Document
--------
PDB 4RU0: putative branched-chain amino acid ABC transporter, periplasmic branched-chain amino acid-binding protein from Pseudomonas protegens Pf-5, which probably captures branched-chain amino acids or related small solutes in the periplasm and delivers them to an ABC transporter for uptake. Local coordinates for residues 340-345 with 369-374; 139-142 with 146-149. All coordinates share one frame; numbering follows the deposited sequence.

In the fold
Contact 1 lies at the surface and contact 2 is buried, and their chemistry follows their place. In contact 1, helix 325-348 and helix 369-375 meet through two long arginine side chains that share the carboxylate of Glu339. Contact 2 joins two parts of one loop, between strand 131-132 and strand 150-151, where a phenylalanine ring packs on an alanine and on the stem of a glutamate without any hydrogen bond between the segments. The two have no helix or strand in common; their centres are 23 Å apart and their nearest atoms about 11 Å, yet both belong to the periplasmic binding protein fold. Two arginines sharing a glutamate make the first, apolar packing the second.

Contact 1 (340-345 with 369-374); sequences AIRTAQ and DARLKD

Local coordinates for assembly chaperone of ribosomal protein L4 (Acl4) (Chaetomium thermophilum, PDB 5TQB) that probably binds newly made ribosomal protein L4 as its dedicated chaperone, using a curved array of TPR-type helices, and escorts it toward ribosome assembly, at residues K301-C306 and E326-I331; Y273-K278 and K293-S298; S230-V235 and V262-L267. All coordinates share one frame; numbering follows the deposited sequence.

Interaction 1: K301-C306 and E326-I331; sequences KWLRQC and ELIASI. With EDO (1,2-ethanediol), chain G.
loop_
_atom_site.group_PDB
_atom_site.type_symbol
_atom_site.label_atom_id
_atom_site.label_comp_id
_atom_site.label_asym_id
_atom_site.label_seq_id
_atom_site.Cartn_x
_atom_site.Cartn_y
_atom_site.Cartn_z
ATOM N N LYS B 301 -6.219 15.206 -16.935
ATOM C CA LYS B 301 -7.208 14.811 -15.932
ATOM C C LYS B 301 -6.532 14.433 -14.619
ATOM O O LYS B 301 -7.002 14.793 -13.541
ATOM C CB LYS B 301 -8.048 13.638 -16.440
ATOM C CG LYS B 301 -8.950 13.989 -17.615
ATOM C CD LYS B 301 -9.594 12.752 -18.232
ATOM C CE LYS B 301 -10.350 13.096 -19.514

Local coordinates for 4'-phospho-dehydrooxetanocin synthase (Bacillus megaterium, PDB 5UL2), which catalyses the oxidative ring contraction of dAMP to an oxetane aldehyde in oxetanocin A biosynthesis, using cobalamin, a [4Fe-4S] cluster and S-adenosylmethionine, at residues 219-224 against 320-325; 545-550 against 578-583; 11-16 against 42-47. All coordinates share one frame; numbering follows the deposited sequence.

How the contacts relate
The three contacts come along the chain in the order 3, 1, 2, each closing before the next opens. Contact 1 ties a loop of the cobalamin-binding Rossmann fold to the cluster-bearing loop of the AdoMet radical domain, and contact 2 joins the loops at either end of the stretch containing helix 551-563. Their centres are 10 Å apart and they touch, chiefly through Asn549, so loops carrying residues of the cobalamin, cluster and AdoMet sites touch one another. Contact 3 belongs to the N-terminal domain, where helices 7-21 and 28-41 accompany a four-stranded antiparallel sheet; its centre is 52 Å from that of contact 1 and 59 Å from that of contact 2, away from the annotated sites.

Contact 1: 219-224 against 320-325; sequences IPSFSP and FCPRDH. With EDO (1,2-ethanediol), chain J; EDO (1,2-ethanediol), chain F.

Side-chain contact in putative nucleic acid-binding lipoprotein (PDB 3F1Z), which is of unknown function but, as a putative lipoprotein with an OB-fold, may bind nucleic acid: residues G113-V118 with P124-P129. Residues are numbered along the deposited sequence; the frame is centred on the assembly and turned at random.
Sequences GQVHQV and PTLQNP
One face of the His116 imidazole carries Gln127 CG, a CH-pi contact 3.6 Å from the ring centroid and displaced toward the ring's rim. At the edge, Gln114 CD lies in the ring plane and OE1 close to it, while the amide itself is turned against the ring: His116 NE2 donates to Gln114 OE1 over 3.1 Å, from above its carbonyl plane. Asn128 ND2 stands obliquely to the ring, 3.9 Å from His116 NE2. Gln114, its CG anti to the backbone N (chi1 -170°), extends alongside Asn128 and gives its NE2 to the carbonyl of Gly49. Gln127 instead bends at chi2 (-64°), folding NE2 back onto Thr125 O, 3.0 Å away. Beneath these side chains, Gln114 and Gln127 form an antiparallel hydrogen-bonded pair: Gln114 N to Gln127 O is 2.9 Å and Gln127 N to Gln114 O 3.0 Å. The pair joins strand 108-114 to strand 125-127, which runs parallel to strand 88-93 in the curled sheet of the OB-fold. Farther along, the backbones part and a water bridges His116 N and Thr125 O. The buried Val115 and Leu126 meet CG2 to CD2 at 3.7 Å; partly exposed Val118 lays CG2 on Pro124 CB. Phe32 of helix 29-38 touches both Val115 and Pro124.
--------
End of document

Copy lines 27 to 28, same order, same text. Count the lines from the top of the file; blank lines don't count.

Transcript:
The three contacts come along the chain in the order 3, 1, 2, each closing before the next opens. Contact 1 ties a loop of the cobalamin-binding Rossmann fold to the cluster-bearing loop of the AdoMet radical domain, and contact 2 joins the loops at either end of the stretch containing helix 551-563. Their centres are 10 Å apart and they touch, chiefly through Asn549, so loops carrying residues of the cobalamin, cluster and AdoMet sites touch one another. Contact 3 belongs to the N-terminal domain, where helices 7-21 and 28-41 accompany a four-stranded antiparallel sheet; its centre is 52 Å from that of contact 1 and 59 Å from that of contact 2, away from the annotated sites.

Contact 1: 219-224 against 320-325; sequences IPSFSP and FCPRDH. With EDO (1,2-ethanediol), chain J; EDO (1,2-ethanediol), chain F.